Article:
and supportive leadership that articulates expectations. ture change is due to the fact that, when the values,
The authors noted, however, that most nursing homes orientations, and goals stay constanteven when pro-
still function under the traditional quality assurance cedures and strategies are alteredthe organization
model, which relies on the premises underlying the returns quickly to status quo (Cameron & Quinn, 1999).
control-based management. Without an alteration of the fundamental values, norms,
The quality and safety issues in commitment-based and expectations of the organization, change remains
management permeate the entire organization and are superficial and short-lived in duration. Furthermore,
not relegated to a separate department or carried out in failed attempts to change, unfortunately, frequently pro-
isolated clinical or other work settings. For example, duce cynicism, frustration, loss of trust, and deteriora-
Plews-Ogan et al. (2004) reported a 20-fold increase in tion in morale among organizational members.
reporting of adverse events and near misses over a period Evidence linking the blame culture to poor quality
of 12 months after a traditional quality reporting system and safety of patient care has accumulated over the
was replaced with an organization-wide, clinician-based years, and interventions to modify the culture are
voluntary reporting system. required before attempting to change clinical systems
Usually, leadership is aware of less than 5% of the and processes (Scott-Cawiezell et al., 2004; Vestal et al.,
errors in their system, and the staff members know all of 1997). Changing the culture so that people believe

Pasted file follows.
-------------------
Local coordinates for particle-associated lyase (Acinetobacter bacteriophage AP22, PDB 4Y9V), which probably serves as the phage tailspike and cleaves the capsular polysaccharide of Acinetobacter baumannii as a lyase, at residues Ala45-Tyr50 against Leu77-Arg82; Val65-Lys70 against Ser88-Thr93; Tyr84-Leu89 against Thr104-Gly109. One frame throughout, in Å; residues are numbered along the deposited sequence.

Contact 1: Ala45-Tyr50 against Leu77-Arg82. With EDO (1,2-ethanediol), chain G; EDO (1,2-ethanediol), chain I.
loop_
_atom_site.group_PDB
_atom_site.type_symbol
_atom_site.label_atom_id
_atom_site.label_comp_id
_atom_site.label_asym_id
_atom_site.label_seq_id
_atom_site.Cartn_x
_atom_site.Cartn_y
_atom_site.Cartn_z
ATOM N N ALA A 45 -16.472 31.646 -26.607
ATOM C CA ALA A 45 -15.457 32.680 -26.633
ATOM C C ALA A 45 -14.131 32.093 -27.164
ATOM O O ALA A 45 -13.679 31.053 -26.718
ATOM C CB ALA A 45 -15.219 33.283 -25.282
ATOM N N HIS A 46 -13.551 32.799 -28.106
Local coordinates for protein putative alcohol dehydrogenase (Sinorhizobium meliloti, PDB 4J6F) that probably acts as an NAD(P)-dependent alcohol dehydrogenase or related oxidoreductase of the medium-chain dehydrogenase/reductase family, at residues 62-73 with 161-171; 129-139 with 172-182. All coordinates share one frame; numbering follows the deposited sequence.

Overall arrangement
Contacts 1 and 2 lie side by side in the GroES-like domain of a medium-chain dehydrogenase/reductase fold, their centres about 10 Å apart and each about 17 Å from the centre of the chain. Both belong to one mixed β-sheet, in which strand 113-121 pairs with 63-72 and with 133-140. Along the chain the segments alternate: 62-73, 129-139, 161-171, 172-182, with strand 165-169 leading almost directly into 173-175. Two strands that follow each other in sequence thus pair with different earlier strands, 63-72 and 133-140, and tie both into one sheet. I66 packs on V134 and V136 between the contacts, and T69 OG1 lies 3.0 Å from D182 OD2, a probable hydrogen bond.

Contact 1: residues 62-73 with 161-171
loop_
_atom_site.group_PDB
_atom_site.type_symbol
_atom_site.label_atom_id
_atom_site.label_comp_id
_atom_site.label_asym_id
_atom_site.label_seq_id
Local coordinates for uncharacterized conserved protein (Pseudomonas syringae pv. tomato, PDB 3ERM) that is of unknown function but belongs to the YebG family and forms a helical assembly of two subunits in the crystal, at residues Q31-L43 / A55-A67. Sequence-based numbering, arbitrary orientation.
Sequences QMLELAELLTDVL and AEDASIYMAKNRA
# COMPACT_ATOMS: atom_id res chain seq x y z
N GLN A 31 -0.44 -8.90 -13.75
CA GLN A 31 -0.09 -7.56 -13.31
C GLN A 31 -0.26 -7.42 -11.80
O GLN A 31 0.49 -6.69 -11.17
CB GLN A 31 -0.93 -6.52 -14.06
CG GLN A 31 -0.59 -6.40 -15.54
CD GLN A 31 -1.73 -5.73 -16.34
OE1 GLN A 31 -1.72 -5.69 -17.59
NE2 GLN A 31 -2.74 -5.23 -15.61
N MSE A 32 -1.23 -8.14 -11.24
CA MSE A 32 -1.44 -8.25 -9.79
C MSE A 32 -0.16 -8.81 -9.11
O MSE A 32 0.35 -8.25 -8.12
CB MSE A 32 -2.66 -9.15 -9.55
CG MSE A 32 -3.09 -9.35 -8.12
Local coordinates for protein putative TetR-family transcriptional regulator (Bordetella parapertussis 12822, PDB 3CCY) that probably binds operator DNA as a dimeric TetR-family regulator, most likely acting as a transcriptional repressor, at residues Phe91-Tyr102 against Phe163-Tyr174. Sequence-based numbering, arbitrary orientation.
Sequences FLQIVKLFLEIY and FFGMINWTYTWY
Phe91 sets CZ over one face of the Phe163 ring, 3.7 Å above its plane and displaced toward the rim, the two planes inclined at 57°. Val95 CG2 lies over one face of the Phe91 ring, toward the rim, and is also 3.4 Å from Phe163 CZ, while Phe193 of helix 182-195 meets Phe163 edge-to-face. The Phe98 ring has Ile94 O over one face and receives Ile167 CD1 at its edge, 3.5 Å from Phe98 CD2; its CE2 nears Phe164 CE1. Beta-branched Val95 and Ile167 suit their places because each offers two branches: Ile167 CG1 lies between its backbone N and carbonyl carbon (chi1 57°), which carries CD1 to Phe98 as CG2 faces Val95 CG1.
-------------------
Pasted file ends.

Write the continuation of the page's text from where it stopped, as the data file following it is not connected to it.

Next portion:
them (Scott-Cawiezell et al., 2006). Managers need to that speaking up is expected and desired requires fairly
hear from the people in the organization who are closest far-reaching indications of commitment to change and
to work, closest to the patientsthat is, from those who making fundamental changes to how people get eval-
are in the best position to recognize problems and have uated and rewarded (Detert & Edmondson, 2007). The
new ideas. Two beliefs are essential preconditions for improvement in communication, teamwork, and lead-
the free expression of upward voice: First, the belief that ership is necessary for there to be organizational capacity
one is not putting oneself at significant risk of personal to create and sustain a just culture (Scott-Cawiezell
harm (e.g., embarrassment, criticism, or loss of material et al., 2006).
resources) and, second, the belief that one is not wasting Organizational capacity can be defined as its ability
ones time in speaking up (Detert & Edmondson, 2007). to modify existing practices, care processes, and organi-
In short, voice must be seen as both safe and worth- zational attributes (Scott et al., 2005). This capacity to